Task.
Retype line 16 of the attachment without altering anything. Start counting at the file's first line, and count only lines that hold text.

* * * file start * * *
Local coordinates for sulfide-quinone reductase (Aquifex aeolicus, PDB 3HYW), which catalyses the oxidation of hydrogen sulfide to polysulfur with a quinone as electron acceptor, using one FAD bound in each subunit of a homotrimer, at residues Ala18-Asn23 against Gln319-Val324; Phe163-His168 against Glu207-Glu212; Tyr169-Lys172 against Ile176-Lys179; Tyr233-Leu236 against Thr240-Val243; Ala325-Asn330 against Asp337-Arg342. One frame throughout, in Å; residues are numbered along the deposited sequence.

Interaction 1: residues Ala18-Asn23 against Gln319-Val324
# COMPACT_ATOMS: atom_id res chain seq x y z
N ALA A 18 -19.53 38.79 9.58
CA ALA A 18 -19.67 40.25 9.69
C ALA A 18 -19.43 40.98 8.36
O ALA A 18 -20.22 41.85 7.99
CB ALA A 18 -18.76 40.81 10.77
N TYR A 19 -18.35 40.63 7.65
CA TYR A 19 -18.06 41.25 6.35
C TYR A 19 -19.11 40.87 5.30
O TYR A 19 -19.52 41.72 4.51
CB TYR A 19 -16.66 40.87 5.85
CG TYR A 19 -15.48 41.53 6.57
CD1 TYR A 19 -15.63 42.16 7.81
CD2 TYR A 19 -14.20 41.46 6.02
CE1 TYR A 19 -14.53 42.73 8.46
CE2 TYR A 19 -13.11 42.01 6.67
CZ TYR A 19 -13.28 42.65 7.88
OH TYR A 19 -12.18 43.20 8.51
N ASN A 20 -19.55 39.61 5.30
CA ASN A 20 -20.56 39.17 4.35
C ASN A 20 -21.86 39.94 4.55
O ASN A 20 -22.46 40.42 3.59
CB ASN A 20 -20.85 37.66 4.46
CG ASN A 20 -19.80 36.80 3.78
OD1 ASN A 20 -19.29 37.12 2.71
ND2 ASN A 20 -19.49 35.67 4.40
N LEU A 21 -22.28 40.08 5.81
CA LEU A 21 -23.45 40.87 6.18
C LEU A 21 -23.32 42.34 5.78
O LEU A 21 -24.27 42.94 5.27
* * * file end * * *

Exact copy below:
CD2 TYR A 19 -14.20 41.46 6.02